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Sweeties from the Political Parties?

In the run-up to the General Election on 12th December 2019, we are being offered incentives by the political parties that are wonderful at first glance but are want to raise eyebrows on further scrutiny.

I won't get into 'Free Broadband for All' but couldn't let the manifesto pledge of 100,000 social/affordable homes pass by without comment.

Housebuilder News reported on 21st November:

Labour plans to build 100,000 council homes a year by the end of 2024 according to its election manifesto published today.
It will also build “at least” 50,000 additional genuinely affordable homes a year through housing associations by the end of the parliament
The party says the homes will be built to cutting edge design and green standards citing the Stirling Prize award-winning Goldsmith Street council development in Norwich as an example of what Labour’s modern council housing could look like.

The Goldsmith Street scheme in Norwich has been built to PassiveHaus standards and comprises a 1.2ha/2.96 acre site with 93 dwellings (45 houses and 48 apartments). The total cost of this scheme has been quoted as £17.3 million pounds and it is suggested by RIBA that PassiveHaus adds 10-15% to build costs. They further report that build-costs equate to £1,875 / sq m.

If you relate these build costs to the pledged 100,000 homes and if you assume similar specifications and sizes to the Goldsmith Street scheme then the cost of building these homes would be £18,562,50,000 - or eighteen billion five hundred sixty-two million five hundred thousand pounds. There is no land cost added to this which in the case of the Norwich development I'd guess at £50,000 per plot which adds £465,000 to the overall costs. There is no allowance for finance costs.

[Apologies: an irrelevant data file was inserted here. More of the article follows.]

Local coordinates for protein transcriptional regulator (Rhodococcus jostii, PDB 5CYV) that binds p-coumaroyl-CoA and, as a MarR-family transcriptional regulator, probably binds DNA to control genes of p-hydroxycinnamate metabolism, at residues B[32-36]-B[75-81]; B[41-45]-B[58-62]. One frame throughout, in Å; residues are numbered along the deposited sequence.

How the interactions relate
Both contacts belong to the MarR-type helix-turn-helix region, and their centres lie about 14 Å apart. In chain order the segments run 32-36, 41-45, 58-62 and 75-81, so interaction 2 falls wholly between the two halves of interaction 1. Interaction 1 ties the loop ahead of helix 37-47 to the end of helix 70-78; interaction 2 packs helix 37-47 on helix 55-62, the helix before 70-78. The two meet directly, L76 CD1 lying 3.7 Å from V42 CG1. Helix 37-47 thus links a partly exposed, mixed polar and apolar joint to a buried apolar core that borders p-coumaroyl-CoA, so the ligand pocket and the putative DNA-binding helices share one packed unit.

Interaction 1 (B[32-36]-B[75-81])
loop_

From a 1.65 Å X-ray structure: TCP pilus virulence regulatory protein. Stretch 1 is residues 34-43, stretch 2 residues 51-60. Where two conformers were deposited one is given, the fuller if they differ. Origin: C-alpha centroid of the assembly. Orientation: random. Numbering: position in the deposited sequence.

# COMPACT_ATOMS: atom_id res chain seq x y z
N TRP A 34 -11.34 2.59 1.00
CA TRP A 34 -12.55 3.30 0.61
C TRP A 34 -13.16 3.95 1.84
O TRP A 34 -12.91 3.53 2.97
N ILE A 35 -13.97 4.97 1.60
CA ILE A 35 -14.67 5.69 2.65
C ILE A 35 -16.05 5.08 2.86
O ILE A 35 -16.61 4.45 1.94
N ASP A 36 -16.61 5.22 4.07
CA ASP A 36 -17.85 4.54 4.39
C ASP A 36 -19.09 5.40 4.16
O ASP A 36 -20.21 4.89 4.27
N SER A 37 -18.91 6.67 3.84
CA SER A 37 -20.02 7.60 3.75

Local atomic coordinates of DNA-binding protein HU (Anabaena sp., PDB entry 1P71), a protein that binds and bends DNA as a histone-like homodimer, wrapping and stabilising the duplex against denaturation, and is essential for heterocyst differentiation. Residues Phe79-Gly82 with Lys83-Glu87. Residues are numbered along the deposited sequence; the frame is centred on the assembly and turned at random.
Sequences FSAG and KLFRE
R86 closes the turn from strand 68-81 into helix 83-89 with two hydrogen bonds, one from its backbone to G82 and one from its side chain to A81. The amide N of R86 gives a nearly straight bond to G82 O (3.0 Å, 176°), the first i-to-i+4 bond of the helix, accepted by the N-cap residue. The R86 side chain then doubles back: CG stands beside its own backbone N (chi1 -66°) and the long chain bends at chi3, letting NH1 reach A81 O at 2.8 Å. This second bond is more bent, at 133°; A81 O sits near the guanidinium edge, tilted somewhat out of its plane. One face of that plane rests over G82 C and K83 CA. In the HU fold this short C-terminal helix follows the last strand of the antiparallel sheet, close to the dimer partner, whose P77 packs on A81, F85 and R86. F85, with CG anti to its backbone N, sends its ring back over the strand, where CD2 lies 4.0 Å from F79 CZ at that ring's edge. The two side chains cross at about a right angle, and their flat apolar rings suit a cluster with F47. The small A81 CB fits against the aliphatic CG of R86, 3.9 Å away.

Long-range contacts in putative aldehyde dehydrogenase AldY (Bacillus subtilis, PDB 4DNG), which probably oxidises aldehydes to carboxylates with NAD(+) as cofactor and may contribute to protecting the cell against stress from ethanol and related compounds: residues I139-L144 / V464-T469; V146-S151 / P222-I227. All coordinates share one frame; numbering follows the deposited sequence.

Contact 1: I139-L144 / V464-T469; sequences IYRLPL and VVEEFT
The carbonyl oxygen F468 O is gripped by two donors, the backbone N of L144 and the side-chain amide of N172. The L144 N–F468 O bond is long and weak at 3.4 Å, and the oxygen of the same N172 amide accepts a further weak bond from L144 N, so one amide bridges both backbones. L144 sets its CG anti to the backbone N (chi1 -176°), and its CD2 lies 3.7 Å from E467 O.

Where is the £18.5 billion going to come from each year up to 2024?
Where is the land to build these homes on going to come from and how will it be purchased?
What's going to happen to the usual planning conditions such as archaeological investigation and contamination? Recent land transactions we are aware of have seen archaeology costs spiral from £10,000 to £90,000!
Looking at this from another angle how will the UK building industry manage to actually build an additional 100,000 homes each year? That's 8,333 each and every month.
Knight Frank's Residential Research department produce a Housebuilding Report and the most recent for 2018 is available at
The report details the UK housebuilding industry's forecast for the year and the underlying trends. After reading it and factoring in modern construction methods using off-site build I'm still dubious that the industry can actually build an additional 100,000 homes.


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